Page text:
City Sounds: Buenos Aires01 June, 2011
Like every other big city in the world, there is a musicality that oozes from the streets of Buenos Aires. The incessant humming of old, rusty buses trying to make their way through cobbled roads, explosive symphonies of taxi horns alerting pedestrians not to cross a corner, choirs with half-covered faces singing political slogans in the middle of an avenue.
As the main entry port to the country, Buenos Aires received millions of European immigrants from the late nineteenth century until the mid-twentieth century. The result is a patchwork of ethnicities that have left their mark in the very entrails of the city.
The perpetual melancholic mood that surrounds the city sets the perfect background for tango. Tango is ultimately based on sadness: from the pain caused by unrequited love to that of a loved one gone. Discépolo – one of the greatest poets of tango that wrote a magnificent social commentary in “Cambalache” – defined it as a ‘sad feeling that is danced’.
Despite its present regard as a sophisticated music style, Tango started out as a popular dance and, as such, included the way in which the working-class used to speak. Lunfardo is a very porteño – as Buenos Aires-born people are known – way of speaking in which words from other languages were adapted to Spanish (e.g. the Italian verb lavorare –to work- turned into laburar). Vesre, a part of Lunfardo, turns the syllables that form a word around. For example mujer (Spanish for woman) changes into jermu. Even now, in twenty-first century Buenos Aires, people keep using this slang.
The revival that tango experienced in the last few years put it in the spotlight again. Tango academies, tanguerias and specialised shoe and costume shops swarm the streets of Buenos Aires city centre.
Tango’s adaptability meant it was able to adjust to the newest music trends in order to attract the younger generations. It rapidly evolved into electronic tango, a very successful mix that spread all around the world and that can be heard as background music of TV news and spots alike. It is not uncommon to dance this appealing fusion of styles at the end of tango classes in modern tanguerias (La Viruta).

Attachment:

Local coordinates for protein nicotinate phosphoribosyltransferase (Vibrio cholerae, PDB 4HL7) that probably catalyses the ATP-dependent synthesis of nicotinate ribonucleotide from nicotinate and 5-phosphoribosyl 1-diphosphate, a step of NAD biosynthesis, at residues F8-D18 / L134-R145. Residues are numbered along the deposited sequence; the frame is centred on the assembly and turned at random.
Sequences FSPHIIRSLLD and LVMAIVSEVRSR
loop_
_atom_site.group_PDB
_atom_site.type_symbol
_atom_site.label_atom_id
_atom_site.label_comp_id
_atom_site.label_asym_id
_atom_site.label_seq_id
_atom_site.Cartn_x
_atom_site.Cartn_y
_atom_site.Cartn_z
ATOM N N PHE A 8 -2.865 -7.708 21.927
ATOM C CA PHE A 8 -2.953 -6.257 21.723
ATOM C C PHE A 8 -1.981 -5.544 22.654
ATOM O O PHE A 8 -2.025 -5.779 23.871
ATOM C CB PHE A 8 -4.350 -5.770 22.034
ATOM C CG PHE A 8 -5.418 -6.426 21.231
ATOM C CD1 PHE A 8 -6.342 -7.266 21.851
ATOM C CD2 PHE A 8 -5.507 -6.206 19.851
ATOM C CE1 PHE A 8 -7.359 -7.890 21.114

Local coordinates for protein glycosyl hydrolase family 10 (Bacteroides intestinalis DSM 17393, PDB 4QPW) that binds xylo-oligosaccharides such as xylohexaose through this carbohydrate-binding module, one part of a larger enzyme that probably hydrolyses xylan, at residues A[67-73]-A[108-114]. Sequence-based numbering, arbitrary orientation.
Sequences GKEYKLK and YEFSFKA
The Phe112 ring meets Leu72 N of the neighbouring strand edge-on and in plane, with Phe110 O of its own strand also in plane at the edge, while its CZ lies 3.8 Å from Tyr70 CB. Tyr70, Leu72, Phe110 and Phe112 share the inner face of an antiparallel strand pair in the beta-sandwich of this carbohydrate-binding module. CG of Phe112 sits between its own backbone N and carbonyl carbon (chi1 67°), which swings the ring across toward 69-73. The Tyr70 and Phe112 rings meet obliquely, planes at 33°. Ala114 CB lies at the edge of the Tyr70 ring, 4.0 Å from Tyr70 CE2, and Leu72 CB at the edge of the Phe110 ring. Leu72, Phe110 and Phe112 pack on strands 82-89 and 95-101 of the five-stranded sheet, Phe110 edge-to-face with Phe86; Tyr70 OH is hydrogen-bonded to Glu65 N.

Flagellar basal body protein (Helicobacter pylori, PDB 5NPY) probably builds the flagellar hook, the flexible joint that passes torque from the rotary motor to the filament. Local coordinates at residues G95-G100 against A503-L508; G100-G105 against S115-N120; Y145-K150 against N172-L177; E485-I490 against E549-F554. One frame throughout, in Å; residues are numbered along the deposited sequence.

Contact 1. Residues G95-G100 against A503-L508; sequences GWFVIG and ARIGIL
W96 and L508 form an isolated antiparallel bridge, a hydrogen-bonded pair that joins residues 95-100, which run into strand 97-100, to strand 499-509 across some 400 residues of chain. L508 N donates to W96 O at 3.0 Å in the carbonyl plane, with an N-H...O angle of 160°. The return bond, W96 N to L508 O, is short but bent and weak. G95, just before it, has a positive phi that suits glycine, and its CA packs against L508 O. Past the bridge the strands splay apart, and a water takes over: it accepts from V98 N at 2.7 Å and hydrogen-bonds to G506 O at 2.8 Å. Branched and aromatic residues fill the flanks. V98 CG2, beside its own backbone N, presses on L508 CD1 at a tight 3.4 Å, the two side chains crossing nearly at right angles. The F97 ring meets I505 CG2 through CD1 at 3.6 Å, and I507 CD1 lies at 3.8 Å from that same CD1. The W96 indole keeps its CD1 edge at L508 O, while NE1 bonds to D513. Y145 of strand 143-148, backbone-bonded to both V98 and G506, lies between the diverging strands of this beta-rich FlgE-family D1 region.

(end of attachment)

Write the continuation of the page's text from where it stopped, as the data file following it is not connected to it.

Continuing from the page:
The flow of immigrants in the mid-late twentieth century changed its origin to Argentina’s neighbouring countries. Many people from Bolivia and Paraguay, as well as Northern Argentinians, went to Buenos Aires in search of a better future. Unable to find jobs or earn enough money, they built unstable houses in informal settlements. Far from leaving their culture behind them, these new residents brought their love for cumbia to the capital city.
Just like tango, cumbia villera (shanty town cumbia) started as the musical expression of the inhabitants of the poorest parts of the city. Scantly clad women, sex, drugs and violence are the subjects of this style’s lyrics. Although it does have many objectors, they couldn’t prevent it from spreading to other areas of the city. Popular idols, such as footballer Carlos Tévez, formed their own bands gaining more fans from different backgrounds.
Argentina, as well as Uruguay, adopted the Spanish-born murga and adapted it to the local taste and style. The Buenos Aires murga is made up of a large number of percussionists and dancers, who following the beat of drums and the ringing of whistles, put up a rather colourful, sparkly show. The energy level involved in this dance is strenuous, with adults and children jumping, kicking the air and performing stunts. Carnival is their main performance season, although they also play at smaller festivals and special occasions throughout the year. This style became so popular that even rock bands such as Los Fabulosos Cadillacs (“Matador”) and Los Auténticos Decadentes (“El Murguero”) included it in songs that became Argentine folk anthems.
Rock and pop music in Argentina has been in constant blook since the 1960s. The military dictatorship in the 70s, which aimed to control and limit the activity of the youth by means of censorship, kidnappings, torture and murder, caused a massive cultural reaction that found one of its expressions in music. Charly García wrote “Alicia en el País” (Alice in the Land) with his band Serú Girán, in which he skilfully mentioned the dark times Argentina was going through without actually saying anything compromising as, otherwise, the song would have been censored. Luis Alberto Spinetta was also part of this new musical movement that fulfilled a social function.
The 1980s and 1990s broadened the musical spectrum of Buenos Aires with very successful groups that earned followers all over Latin-American, the US and Spain. Sumo (whose leader was Italian-Scottish singer Luca Prodan) introduced songs that were mainly sung in English. Soda Stereo became one of the biggest names of Latin American rock with hit songs such as “De música ligera” and “Persiana Americana”. They played a farewell tour in 1997 which ended with a show in front of 75,000 people at the River Plate Stadium. Soda Stereo’s singer Gustavo Cerati became a thriving solo act with a very glamorous sound. Unfortunately he suffered a stroke after a show in Venezuela in May this year and has been in a coma ever since. Diego Torres and his “Color Esperanza” song (Colour of Hope) became the feel-good track of the 2001 economic crisis.
Just like the city of Buenos Aires itself, its final musical product is a patchwork in which absolutely anything and everything can happen. From punk to blues and glam rock to cumbia Buenos Aires embraces all possible music styles, mixing them, clashing them and producing sounds that are meant to be remembered.
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